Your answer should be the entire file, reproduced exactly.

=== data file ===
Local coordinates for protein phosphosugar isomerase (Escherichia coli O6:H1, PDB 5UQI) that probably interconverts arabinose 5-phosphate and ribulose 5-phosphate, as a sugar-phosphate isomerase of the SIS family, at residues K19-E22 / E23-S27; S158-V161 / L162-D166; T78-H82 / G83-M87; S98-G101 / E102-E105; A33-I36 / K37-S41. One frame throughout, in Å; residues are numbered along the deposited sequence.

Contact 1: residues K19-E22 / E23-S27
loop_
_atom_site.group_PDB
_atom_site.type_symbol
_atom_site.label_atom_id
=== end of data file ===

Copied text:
Local coordinates for protein phosphosugar isomerase (Escherichia coli O6:H1, PDB 5UQI) that probably interconverts arabinose 5-phosphate and ribulose 5-phosphate, as a sugar-phosphate isomerase of the SIS family, at residues K19-E22 / E23-S27; S158-V161 / L162-D166; T78-H82 / G83-M87; S98-G101 / E102-E105; A33-I36 / K37-S41. One frame throughout, in Å; residues are numbered along the deposited sequence.

Contact 1: residues K19-E22 / E23-S27
loop_
_atom_site.group_PDB
_atom_site.type_symbol
_atom_site.label_atom_id